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Words with Unexpected Origins

Some English words have fairly obvious origins, such as the word SYMPATHY, which comes from the Greek σύν (sym-), “with” + πάθος (pathos), “suffering, feeling.” But occasionally the origin of a word is mildly surprising, as in the following ten cases.

ABSURD . . . from the Latin surdus, meaning “deaf” (+ the intensifier ab-, meaning “really deaf”). The basic idea is about hearing and sound: “This is absurd” means “This is really out of tune” or “This really doesn’t sound right.”

BUS . . . By itself the Latin word-ending -bus has no referential meaning whatsoever (nor does it in e pluribus unum). But as a shortened form of omnibus, meaning “for all” (from the Latin omni-, “all”), it has come to stand for a large, four- or six-wheeled vehicle with seats inside for many passengers all together.

CANVAS . . . from cannabis, the Latin name for the cannabis plant (Cannabis sativa), cultivated for the stem’s hemp fibers, which are used in making coarse, heavy cloth for sails, tents, painters’ canvases, and tennis shoes. (Other parts of the plant are used in preparing marijuana.) The verb “to canvass” (with two s’s), as in “to canvass the electorate,” has the same origin: in now obsolete usage it meant “to use a (canvas) sheet to toss a collection of things up and down to see which ones might be useful.”

FOOL . . . (related to the word folly) The OED starts out cautiously and politely defining a “fool” as “one deficient in judgment or sense.” It then goes on to say that fool in modern English has come to be a much stronger and contemptuous epithet, an insult. Earlier, from about 200 to 600 A.D. the Latin word follis or follem simply meant “a windbag”; in older Latin usage it referred simply to “a bellows.”

GOSSAMER . . . (“A trip to the moon on gossamer wings…”). The noun “gossamer” refers to the light threads of spider’s silk sometimes seen floating in the air or spread over dewy grass in the early morning. As an adjective (as in the quotation just given), “gossamer” refers to any light, flimsy, delicate, gauzy material. The airy spider’s silk supposedly is seen more often in late summer, around the same time that geese are migrating; that is, the season of goose-summer. The spider threads are therefore “goose-summer threads.”

GYPSY . . . When these wandering people first appeared in England in the 16th century, they were thought to have come from Egypt, hence the name (without the “E”). Their ancestors have in fact been traced to people living in northern India many thousands of years ago. They began migrating westward about a thousand years ago. Today the Romani (their name for themselves) remain an itinerant people, living mostly in the Middle East and Europe, but also in the Americas.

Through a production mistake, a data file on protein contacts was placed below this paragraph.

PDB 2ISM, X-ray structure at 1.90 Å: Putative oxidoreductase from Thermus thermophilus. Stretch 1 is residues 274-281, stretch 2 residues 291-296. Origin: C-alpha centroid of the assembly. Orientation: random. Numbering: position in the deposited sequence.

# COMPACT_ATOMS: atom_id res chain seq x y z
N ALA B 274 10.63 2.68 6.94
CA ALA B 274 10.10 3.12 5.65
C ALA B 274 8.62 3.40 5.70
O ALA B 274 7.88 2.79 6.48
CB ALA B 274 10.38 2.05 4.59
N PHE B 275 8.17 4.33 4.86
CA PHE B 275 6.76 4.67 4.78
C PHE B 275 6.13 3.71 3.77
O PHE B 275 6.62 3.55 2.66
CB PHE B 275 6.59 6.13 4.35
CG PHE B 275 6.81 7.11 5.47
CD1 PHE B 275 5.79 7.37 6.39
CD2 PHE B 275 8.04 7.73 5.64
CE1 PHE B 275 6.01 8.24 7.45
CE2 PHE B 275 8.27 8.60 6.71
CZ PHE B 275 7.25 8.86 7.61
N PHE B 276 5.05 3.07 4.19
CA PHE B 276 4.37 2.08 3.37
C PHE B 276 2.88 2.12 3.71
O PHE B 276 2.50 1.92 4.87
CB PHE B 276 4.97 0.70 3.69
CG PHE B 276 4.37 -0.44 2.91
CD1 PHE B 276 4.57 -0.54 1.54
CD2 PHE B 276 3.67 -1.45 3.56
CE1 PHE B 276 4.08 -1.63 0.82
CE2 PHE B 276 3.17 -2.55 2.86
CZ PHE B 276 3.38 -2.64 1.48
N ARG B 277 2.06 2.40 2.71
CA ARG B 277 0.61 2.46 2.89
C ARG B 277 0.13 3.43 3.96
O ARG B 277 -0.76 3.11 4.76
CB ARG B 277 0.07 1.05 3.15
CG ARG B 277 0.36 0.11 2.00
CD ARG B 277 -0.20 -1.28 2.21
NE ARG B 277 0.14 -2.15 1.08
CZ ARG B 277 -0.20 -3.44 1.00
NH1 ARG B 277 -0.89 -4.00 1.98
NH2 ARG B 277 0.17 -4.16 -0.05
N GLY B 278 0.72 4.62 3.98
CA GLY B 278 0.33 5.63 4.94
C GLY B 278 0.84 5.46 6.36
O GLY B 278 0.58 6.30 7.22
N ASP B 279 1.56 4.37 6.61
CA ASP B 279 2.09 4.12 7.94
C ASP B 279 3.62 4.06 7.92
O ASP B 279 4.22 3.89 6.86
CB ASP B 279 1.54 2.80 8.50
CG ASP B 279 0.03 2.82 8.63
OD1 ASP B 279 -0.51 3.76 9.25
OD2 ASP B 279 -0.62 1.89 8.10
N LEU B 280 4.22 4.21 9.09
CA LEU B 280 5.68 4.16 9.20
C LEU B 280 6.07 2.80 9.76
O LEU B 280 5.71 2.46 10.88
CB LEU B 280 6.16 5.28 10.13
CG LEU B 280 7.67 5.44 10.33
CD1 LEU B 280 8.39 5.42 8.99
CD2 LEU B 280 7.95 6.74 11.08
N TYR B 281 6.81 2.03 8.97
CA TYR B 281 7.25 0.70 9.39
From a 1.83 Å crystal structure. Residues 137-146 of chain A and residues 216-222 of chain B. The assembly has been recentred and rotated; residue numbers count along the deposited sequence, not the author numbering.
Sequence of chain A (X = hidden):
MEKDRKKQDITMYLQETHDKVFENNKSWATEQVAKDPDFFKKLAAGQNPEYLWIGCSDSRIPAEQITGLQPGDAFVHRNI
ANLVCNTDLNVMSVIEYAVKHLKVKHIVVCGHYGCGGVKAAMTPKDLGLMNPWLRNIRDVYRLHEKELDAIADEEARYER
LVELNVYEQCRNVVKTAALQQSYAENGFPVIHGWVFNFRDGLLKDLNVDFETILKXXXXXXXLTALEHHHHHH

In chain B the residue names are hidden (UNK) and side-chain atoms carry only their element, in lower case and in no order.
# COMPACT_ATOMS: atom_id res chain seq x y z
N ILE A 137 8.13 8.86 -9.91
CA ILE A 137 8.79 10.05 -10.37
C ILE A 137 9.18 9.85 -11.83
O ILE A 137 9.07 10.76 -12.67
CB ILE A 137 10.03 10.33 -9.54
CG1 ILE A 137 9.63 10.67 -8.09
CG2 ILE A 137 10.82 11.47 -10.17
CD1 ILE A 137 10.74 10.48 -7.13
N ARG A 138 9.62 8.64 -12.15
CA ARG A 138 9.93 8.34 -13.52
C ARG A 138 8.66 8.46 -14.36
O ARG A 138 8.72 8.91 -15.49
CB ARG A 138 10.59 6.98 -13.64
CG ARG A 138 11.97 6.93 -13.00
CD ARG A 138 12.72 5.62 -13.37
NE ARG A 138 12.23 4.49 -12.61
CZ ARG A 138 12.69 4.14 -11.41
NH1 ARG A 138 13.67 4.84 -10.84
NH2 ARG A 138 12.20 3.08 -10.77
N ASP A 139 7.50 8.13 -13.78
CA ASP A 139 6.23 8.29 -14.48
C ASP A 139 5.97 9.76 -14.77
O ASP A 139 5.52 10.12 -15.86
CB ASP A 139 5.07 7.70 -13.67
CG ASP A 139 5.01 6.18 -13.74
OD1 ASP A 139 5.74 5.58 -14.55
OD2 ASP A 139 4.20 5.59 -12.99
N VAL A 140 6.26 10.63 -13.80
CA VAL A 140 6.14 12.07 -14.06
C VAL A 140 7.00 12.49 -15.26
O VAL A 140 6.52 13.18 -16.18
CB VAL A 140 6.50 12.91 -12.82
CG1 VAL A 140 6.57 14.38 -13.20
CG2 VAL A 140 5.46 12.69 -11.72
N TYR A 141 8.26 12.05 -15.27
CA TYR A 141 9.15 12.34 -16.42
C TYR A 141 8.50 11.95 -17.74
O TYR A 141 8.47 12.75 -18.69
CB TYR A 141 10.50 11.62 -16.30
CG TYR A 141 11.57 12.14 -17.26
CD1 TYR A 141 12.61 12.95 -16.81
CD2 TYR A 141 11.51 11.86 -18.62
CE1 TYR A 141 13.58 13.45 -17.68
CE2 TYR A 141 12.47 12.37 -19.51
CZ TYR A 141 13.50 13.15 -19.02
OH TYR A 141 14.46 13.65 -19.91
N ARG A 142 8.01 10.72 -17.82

OUTRAGE . . . from the French ultre, outre, “beyond,” and Latin, ultra-, “beyond” as a prefix, as in “ultra-conservative.” The correct etymology is not “out” + “rage” but “outr-” + “-age” – “beyond-ness” (as is more obvious in the Spanish ultraje). The ending “-age” is often used to make a noun out of a verb (as in bondage, heritage, marriage, moorage), or to extend the meaning of a noun to its whole category (as in baggage, foliage, plumage, signage). The common understanding of the word as a combination of “out” + “rage” has nevertheless influenced the development of the word’s meaning over the centuries to the modern sense.

PEDIGREE . . . A pedigree is a genealogical diagram of a family’s line of ancestors or descendants. The word is from the Anglo-French pé de grue, “crane’s foot.” From the 10th century onwards, manuscripts depicting the pedigrees of royal families commonly had portraits of ancestors connected by curved lines to portraits of descendants in a manner that mimicked the appearance of a crane’s foot. See the illustration below.

ROBUST (and CORROBORATE) . . . ultimately from the Latin rōbur, oak tree. Robust therefore means “strong like an oak tree.” With the same root, to corroborate (“She corroborated his story.”) means “to strengthen, confirm, support.”

TAWDRY . . . an adjective meaning “cheap, gaudy, showy without real value” (“She came to the party decked out in tawdry necklaces and bracelets.”) The word was used in the 16th and 17th centuries to refer specifically to “tawdry lace,” a female adornment worn about the neck. Initially without any implication of shoddiness, the adjective devolved to its present pejorative meaning in the 18th century, presumably because of the cheap items that were often sold alongside the lace finery at the same fair. This was the Fair of St. Audrey (sain-tAudrey), given during the Middle Ages in celebration of an early and much revered Christian saint, also known as Saint Etheldreda, who died in 679 A.D. The Fair has been resurrected in modern times in Ely, in Cambridgeshire, England, the place where St. Audrey had founded a monastery in the 7th century, becoming the first Abbess of Ely.

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